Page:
TABOO GAME OVERVIEW Taboo is a verbal game played with two teams of three players or more, with usage of a deck of guess cards with a set of taboo words and a buzzer. In this case, the deck of guess cards contains words related to the Living Library methodology and Human Rights topics in general.

AIM To help players to become familiar with the topic To learn new words and concepts about Human Rights education and Living Library To practise inclusive language To challenge players to break stereotypes To open a discussion about stereotypes and taboos

GROUP SIZE: 3 players or more. DURATION At least 15 minutes for playing Around 15 minutes to discuss the words analysed and the stereotypes with your team

EXPLANATION This Taboo Game is very similar to the traditional Taboo in terms of rules and scoring. It goes as follows: the cards are placed in the card holder and Team A selects a person in their group to be the Clue-giver. This person takes the card holder and places the first card away from their team so that they are not able to see it. Clue cards have the clue word on the top of the card and the taboo words listed below the clue word. Clue-givers then start and keep the timer and must get their team to say the guess-word on the card without using one of the taboo words in one of their clues. If a taboo word is used then Team B should make the buzzer sound, which penalises Team A by causing the current guess card to go into the discard pile.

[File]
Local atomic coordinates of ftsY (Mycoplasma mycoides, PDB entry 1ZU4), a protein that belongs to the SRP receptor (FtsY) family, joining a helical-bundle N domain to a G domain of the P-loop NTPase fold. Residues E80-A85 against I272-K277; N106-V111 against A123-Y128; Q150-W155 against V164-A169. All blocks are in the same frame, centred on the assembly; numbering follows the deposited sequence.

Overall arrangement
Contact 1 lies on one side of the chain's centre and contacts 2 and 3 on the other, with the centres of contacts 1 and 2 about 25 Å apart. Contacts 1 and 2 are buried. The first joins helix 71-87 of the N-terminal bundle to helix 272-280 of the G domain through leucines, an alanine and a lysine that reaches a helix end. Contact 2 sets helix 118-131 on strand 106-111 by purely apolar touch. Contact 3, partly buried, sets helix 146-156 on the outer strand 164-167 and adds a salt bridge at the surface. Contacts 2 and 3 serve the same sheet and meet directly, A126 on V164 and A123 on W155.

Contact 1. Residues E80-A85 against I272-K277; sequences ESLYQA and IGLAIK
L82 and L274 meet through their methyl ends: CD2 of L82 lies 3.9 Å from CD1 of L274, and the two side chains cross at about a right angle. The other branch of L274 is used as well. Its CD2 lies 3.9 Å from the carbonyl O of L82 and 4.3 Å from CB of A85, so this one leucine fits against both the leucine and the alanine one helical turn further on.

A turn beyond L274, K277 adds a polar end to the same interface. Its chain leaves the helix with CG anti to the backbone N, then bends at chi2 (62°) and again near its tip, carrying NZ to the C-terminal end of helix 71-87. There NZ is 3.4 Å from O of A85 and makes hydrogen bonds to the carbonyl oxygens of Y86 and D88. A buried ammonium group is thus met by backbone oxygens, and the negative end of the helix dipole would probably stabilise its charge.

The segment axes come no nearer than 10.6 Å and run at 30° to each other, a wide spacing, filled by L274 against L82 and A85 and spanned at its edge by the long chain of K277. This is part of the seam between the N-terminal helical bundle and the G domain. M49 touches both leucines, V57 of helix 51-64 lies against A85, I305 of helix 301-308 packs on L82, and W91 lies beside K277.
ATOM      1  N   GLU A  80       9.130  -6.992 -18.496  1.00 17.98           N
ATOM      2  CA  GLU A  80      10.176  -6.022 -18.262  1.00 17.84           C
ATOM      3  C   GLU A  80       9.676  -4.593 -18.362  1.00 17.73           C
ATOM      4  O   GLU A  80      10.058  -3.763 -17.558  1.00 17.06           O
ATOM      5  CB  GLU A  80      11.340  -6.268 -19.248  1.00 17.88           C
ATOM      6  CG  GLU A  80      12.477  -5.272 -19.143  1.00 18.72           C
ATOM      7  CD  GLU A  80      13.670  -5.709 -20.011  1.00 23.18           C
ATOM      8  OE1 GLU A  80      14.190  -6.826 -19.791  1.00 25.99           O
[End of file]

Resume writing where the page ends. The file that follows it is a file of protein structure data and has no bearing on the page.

TIP FOR BEGINNERS Another version of the game, suggested for beginners to the topic, could be to use only the guess word as a taboo word, without taking into consideration the other words listed below. The game continues until time runs out. Each time a teammate successfully guesses a clue-word, a new card is placed upon the old and each card in this pile represents one point for Team A. The team not giving clues must watch for Taboos or other violations of the rules. If they successfully spot a rule being broken, they may use their buzzer to interrupt the game and very briefly explain the infraction.

RULES Clue-givers may not use any taboo words, including abbreviations and any part of the taboo word. Clue-givers may not use sound effects or use gestures to indicate the clue word. Clue-givers may pass on any card at any time, but the card is then placed in the discard pile. When time is called, the final card does not go into the discard pile, but is instead removed from the game.

DESCRIPTION - STEP BY STEP 1. Create your team. 2. Take a card. a. Describe the word on the top of the card without using those listed below. b. Describe the word on the top of the card without using it as a taboo word (easier for beginners). 3. Check the time you have to describe the word to your Team. 4. Keep on playing and challenge yourself! 5. After the game, take some time to discuss with the other players if there were some stereotypes that popped up in your mind when describing the words. You may use these reflection questions: Do you feel that some parts of your description could be offensive to someone else? Why Can you think about some other description? What is a stereotype? How do we create stereotypes? How did they influence our perception in the game and in real life?